Checking for bias in data collection

Data from experiments, survey questionnaires and interviews can be influenced by either the context of the study, the respondents themselves, or the researcher.  The term "bias" is often used in this context, but the term is ambiguous. Technically meaning "leaning" in one direction, it is often used to refer to respondents or researchers having pre-conceived ideas or an ideological disposition.  What we mean here by bias is anything that can "contaminate" the picture you are trying to get of either subjects' behaviour or their attitudes and beliefs.

Here is a checklist for the researcher to check for factors which could be influencing or contaminating the data: (adapted from Plummer: 1983)

Source 1: the Life history informant
Is misinformation (unintended) given?
Has there been any evasion of the question?
Is there any evidence of direct lying or deception?
Is the informant trying to present a false front or impression?
What may the informant take for granted and thus not reveal?
How far is the informant seeking to please the interviewer?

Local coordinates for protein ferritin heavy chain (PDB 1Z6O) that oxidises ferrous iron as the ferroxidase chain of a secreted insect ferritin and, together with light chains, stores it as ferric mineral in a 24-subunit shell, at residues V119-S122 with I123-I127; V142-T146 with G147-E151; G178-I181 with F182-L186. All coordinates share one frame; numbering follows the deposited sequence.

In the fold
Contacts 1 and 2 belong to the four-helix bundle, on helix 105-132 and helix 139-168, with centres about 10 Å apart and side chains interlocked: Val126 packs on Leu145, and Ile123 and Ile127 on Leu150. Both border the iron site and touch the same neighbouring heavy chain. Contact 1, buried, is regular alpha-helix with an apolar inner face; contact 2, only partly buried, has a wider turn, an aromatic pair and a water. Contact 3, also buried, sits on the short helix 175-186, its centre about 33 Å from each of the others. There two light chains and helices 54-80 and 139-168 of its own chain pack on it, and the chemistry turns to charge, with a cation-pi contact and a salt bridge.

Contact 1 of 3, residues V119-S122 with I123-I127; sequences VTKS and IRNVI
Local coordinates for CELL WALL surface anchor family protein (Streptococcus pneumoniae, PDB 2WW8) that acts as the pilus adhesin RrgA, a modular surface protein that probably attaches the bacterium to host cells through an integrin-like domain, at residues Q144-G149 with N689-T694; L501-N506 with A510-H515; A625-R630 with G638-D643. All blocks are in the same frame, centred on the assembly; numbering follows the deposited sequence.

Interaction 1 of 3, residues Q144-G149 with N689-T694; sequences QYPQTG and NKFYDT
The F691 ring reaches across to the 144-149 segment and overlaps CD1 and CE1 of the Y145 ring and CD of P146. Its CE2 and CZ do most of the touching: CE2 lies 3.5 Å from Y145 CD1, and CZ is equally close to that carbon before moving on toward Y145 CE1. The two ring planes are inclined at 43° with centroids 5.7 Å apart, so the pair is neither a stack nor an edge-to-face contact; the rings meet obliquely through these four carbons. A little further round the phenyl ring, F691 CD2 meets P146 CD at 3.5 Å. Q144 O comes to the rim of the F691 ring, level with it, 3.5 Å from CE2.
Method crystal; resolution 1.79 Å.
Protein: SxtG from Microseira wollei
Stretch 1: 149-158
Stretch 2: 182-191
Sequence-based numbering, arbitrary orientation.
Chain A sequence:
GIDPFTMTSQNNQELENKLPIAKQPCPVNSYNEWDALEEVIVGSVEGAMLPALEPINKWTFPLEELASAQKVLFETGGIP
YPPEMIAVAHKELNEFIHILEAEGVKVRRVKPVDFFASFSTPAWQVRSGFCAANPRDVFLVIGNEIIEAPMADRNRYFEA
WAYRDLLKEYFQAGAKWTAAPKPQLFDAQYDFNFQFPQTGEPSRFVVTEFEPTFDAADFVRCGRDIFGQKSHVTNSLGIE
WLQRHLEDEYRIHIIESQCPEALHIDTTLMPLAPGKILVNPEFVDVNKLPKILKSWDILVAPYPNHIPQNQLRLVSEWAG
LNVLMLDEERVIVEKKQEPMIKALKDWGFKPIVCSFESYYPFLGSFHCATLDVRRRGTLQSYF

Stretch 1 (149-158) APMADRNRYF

How much has been forgotten or overlooked?
Source 2: the Social Science researcher
Could any of the following be shaping the outcome?
  • attitudes of researcher; age, gender, class, race, and so on
  • presentation of researcher; dress, speech, body language
  • personality of researcher: anxiety, need for approval, hostility, warmth, and so on
  • attitudes of researcher: religion, politics, tolerance, general assumptions
  • scientific role of researcher: theory held, and so on (researcher
Source 3: the Interaction
The joint act needs to be examined. Is bias coming from:
  • the physical setting - social space?
  • any previous encounters or interaction?
  • reactions to non-verbal communication?
  • reactions to vocal (verbal) behaviour?

It's important to understand that bias is inevitable and normal. The problem is not the presence of biasing factors, but that the writer seems unaware of them, and interprets interview or questionnaire data as a "true account" of reality.  This can lead to exaggerated claims based on the data.

Go to Values and Stance (Academic Writing) for more on this.